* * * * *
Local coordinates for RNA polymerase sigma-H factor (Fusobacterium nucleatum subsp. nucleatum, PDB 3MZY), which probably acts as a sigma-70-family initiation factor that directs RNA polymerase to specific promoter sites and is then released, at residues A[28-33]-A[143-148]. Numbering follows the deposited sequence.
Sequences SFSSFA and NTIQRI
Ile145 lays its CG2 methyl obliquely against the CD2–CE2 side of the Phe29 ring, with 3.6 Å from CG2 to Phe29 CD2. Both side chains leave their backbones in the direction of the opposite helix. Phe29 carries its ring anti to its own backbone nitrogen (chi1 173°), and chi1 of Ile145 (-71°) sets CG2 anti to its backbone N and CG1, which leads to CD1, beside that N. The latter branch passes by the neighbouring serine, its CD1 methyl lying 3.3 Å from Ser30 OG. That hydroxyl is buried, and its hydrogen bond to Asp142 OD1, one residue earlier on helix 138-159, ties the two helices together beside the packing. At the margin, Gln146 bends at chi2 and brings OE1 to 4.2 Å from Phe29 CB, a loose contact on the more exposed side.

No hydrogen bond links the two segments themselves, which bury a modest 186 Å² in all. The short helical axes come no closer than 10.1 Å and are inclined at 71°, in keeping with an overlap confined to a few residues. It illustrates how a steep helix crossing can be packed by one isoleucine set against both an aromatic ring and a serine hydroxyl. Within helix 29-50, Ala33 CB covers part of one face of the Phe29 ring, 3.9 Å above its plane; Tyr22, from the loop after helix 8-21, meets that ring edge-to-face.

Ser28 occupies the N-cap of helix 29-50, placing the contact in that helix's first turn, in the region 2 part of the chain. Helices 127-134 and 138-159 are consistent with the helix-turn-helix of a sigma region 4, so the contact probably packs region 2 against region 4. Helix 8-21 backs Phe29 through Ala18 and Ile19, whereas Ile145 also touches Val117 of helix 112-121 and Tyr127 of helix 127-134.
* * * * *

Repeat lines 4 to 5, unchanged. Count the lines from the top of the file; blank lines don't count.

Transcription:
No hydrogen bond links the two segments themselves, which bury a modest 186 Å² in all. The short helical axes come no closer than 10.1 Å and are inclined at 71°, in keeping with an overlap confined to a few residues. It illustrates how a steep helix crossing can be packed by one isoleucine set against both an aromatic ring and a serine hydroxyl. Within helix 29-50, Ala33 CB covers part of one face of the Phe29 ring, 3.9 Å above its plane; Tyr22, from the loop after helix 8-21, meets that ring edge-to-face.

Ser28 occupies the N-cap of helix 29-50, placing the contact in that helix's first turn, in the region 2 part of the chain. Helices 127-134 and 138-159 are consistent with the helix-turn-helix of a sigma region 4, so the contact probably packs region 2 against region 4. Helix 8-21 backs Phe29 through Ala18 and Ile19, whereas Ile145 also touches Val117 of helix 112-121 and Tyr127 of helix 127-134.